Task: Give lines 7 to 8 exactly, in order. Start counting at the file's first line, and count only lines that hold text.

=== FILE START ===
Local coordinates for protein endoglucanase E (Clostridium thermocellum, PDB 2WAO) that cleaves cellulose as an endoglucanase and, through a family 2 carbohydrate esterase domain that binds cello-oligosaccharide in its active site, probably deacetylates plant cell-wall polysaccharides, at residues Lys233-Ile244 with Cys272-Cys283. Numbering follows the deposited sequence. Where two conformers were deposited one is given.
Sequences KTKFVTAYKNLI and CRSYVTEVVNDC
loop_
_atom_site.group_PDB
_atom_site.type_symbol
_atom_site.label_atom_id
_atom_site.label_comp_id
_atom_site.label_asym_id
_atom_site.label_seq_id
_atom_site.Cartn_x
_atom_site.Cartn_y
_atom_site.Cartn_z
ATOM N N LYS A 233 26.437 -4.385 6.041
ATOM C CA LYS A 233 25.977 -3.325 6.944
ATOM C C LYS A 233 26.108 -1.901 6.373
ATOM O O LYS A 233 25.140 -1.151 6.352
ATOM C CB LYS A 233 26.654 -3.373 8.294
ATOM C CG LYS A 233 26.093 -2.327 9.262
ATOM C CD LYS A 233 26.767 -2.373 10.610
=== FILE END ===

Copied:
_atom_site.label_comp_id
_atom_site.label_asym_id